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    By Dr Lydia Shaketange


    A book series in remembrance of the Namibian struggle for liberation. Volume 1 of Footprints (Windhoek, Namibia). Archives of Anti-Colonial Resistance and the Liberation Struggle 2008

Meet author

Lydia Shaketange

Lydia Shaketange left Namibia, formerly South West Africa, on foot crossing the northern border in 1974 as a teenager of 14 to join the struggle for the liberation of her country. Little did she know that it would be 16 long years later, after spending time in Zambia, Angola, Sierra Leone, Finland and the UK, that she would return to her motherland, now Namibia, as a grown woman with her small baby.

This is an honest and moving account of one girl's journey to womanhood and growing political awareness. Her innocence, openness and sincerity are tangible and give a fascinating insight into both her time in exile and this troubled period in Namibia's history.


language Bundle

Walking The Boeing 707 Language Bundle. Included in this Bundle is the English and Oshiwambo version of the novel. The perfect collection for literary studies, book clubs, and book collectors. Experience the exodus tale of the Namibian struggle for liberation in the authors' native tongue or the English version for non-Oshiwambo speakers.

Table of contents

The ultimate goal was to seek freedom:”‘It is time to rise up! It’s time that all Namibian people rise up against the apartheid regime” ...

We were happy to see a SWAPO soldier for the first time... (his) name was Lungada … He was one of the greatest SWAPO combatants…

Scared to death and crossing a river in a shaky canoe was how I ended the first week of September, 1974, my third week away from home and on my journey to freedom...

The situation in Yuka was the same, day after day. The day would start with a morning parade; people would be given work to do such as cooking…

Schoolchildren went to classes and men and women at the camp, worked on the farm… everyone believed in working to feed him or herself…

The day came when our group had to travel to Nyango Camp. We had found a new ‘family’ of comrades and teachers...

There were no Namibian Passports at that time as Namibia was not a free and independent country; our land was still occupied…

We stayed in Finland for two years, from 1983–1985. During those two years falling over became a habit and part of our everyday experience...

In Britain, there were lots of Namibian students studying at various universities and colleges. Kandali and I went to Leeds University...

we were not sure how the South African regime, which had killed, tortured, humiliated, abused and repressed our people for so long, would receive us...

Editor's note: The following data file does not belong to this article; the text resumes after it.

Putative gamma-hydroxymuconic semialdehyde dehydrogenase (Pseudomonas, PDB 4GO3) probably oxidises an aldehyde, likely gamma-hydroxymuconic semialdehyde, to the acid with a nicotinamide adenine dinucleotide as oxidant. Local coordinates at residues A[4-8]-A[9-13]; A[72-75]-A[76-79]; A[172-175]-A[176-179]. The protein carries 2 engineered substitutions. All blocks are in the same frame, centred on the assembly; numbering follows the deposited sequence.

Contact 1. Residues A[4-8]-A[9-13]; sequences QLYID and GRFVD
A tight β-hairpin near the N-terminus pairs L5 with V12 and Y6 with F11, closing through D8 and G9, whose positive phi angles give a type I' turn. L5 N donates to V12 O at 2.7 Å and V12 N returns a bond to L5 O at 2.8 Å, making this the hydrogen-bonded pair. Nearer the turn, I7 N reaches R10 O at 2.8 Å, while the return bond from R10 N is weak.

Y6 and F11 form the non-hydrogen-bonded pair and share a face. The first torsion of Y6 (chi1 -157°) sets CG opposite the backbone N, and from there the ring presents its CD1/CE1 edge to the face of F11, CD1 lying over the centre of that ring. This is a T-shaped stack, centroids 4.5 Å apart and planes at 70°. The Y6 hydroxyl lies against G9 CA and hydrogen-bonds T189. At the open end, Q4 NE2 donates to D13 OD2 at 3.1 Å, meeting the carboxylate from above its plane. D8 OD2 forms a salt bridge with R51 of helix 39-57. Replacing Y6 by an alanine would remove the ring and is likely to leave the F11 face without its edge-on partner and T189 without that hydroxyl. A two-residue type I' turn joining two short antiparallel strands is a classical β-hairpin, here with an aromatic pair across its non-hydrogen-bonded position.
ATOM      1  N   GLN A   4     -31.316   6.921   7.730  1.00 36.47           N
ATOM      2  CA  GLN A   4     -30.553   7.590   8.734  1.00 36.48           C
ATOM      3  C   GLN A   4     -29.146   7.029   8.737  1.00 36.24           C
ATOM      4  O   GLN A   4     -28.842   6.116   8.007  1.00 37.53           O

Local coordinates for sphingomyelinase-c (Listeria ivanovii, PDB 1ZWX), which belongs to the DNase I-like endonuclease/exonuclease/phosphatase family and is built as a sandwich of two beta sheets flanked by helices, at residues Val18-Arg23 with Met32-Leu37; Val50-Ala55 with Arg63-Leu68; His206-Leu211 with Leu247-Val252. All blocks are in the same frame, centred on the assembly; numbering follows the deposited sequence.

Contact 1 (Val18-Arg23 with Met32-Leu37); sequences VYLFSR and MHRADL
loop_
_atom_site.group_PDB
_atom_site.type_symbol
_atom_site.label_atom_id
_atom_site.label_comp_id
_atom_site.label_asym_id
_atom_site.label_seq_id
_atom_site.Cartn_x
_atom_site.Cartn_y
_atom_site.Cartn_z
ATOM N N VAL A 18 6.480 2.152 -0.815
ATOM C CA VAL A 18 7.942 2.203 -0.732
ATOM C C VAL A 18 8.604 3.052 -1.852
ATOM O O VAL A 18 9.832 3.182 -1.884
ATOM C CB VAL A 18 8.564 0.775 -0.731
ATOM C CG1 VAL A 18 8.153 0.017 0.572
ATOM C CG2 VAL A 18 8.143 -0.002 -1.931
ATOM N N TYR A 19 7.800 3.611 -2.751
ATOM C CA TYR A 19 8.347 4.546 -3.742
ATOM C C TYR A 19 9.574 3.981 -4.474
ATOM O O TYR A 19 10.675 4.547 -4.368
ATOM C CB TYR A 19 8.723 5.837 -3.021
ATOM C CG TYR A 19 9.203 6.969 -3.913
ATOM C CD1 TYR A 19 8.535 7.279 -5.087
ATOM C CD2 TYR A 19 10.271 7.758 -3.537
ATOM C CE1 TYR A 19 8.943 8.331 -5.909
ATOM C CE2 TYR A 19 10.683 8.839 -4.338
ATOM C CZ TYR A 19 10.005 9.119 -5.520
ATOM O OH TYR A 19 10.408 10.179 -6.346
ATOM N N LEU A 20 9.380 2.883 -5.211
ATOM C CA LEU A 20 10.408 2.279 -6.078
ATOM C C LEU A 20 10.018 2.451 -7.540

Chapter 1. Escape

The ultimate goal was to seek freedom:”‘It is time to rise up! It’s time that all Namibian people rise up against the apartheid regime” I mumbled to myself as I tried to balance the bucket of water on my head during the cold winter month of July, 1974, weeks before I left Namibia to join SWAPO and fight against the South African colonialists.

I was born in January, 1960 and named Lydia Nghinanghone Shaketange. My traditional name means: ‘I don’t have bad feelings against anybody.’ My home at that time was in Ohakadu, in what is now the Omusati Region of northern Namibia. My relatives still live in Ohakadu, although my father passed away in 1988.

At the age of two, my parents gave me to be brought up by my Uncle Jonas who is also my godfather. I was sent to live in his household as a traditional sign of kindness according to my culture. The Owambos at that time participated in this practice as a means of helping other people, especially those who had few children. Uncle Jonas and his wife, Aunt Olivia, had only three children, but we were eight in our family; seven girls and one boy, called Petrus. I stayed with Uncle Jonas and Aunt Olivia from age two until I was fourteen. During my stay with my Aunt and Uncle, I used to visit my parents, sisters and brother, regularly.


I heard Uncle Elia talking about freedom! It was his influence that focused my young mind on the evils of apartheid in Namibia. Uncle Elia Ndume, was a younger brother of my Aunt Olivia, with whom I was living from 1962–1974. My Uncle Elia influenced me greatly. He was a freedom fighter. It was said in the village at the time that he went into exile in Tanganyika (now called Tanzania) and later was captured by the South African soldiers around 1966–67. He was said to have been taken to jail in Pretoria, the capital city of South Africa. Even now, nineteen years after our independence, the circumstances around his capture are not known to me. But, I can imagine that he was probably among the many other SWAPO fighters who were captured at the front line of the struggle.

Per Order

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  • Single book : N$ 000

  • Language Bundle : N$ 000

  • Acc Name : 62258230558

  • Bank : First National Bank (FNB)

  • Acc N0 : 62258230558

  • Branch : 280172

  • Cellphone Banking : 081 000 0000

All orders are shipping out on 05 April 2022 and will take a week or two to get delivered.

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